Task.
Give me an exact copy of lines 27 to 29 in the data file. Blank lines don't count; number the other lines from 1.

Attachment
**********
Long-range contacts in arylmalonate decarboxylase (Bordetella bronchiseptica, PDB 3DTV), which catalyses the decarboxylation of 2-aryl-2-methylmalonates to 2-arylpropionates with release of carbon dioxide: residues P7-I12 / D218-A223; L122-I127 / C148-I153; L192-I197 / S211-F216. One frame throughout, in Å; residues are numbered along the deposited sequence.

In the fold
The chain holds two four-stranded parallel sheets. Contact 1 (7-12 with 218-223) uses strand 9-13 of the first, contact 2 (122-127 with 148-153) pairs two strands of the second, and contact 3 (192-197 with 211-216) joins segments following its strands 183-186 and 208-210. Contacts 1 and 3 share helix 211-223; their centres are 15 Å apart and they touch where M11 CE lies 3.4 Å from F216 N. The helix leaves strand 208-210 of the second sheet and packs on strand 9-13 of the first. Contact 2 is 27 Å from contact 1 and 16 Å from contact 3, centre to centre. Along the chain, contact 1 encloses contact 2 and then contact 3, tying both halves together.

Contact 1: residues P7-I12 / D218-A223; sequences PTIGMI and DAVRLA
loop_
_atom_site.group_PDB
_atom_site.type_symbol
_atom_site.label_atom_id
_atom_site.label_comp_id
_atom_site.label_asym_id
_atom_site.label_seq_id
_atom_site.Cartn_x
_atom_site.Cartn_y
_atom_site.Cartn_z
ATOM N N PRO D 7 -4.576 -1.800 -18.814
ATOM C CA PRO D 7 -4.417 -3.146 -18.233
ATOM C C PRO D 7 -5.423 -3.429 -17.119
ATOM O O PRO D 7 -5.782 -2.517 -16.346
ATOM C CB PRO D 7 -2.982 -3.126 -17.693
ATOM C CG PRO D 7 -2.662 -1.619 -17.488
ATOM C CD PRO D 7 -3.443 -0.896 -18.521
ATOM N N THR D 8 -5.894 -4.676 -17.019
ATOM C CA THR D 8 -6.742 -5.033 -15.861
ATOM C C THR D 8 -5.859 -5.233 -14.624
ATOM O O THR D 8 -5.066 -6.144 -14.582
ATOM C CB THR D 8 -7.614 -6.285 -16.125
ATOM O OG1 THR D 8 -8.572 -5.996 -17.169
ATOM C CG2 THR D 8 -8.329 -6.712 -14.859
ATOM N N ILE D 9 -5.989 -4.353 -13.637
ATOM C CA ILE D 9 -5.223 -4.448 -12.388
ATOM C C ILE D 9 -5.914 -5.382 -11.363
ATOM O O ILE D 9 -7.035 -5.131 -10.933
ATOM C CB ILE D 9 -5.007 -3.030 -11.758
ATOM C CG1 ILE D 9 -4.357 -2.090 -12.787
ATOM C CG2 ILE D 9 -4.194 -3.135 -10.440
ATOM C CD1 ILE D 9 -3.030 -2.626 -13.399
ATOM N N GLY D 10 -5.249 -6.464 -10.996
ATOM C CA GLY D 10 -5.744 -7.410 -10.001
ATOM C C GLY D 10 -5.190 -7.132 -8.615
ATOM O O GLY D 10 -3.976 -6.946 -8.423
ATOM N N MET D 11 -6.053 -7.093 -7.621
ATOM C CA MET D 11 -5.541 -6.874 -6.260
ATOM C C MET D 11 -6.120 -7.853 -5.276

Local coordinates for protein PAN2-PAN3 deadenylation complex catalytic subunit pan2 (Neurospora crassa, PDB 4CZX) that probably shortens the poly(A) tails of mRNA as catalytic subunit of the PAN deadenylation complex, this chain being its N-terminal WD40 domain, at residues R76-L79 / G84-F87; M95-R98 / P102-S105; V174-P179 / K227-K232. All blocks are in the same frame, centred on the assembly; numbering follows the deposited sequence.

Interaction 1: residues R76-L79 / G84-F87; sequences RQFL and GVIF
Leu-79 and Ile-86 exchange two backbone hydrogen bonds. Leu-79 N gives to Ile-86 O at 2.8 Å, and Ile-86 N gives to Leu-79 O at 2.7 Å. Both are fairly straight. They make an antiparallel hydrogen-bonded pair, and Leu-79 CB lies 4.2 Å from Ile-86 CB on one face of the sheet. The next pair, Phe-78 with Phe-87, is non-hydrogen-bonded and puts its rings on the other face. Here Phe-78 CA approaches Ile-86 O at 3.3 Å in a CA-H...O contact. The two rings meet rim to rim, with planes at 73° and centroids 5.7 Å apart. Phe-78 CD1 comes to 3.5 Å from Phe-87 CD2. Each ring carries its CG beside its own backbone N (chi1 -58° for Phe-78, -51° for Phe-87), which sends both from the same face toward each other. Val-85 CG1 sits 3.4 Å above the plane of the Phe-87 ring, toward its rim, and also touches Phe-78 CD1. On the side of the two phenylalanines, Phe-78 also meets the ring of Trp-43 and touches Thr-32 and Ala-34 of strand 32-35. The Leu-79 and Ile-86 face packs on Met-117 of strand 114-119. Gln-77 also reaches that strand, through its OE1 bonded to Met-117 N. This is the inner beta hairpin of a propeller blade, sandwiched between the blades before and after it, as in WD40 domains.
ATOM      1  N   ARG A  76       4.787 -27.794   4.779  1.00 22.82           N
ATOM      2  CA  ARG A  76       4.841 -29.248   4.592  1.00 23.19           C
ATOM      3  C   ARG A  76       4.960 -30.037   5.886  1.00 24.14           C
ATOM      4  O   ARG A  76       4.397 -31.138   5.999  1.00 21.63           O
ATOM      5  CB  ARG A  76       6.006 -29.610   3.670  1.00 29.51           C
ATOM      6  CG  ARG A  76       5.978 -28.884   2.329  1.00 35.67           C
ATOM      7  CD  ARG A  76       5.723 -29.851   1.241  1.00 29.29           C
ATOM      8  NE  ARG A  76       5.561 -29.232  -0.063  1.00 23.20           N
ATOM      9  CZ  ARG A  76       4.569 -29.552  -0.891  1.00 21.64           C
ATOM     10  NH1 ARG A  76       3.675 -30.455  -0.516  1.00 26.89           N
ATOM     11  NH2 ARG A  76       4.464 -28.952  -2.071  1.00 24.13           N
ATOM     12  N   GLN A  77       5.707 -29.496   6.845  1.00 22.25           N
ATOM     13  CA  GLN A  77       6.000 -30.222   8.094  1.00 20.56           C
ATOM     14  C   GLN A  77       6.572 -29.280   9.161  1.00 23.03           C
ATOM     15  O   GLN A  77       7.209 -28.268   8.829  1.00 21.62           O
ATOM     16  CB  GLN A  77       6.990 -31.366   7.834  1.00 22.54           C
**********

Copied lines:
ATOM O OG1 THR D 8 -8.572 -5.996 -17.169
ATOM C CG2 THR D 8 -8.329 -6.712 -14.859
ATOM N N ILE D 9 -5.989 -4.353 -13.637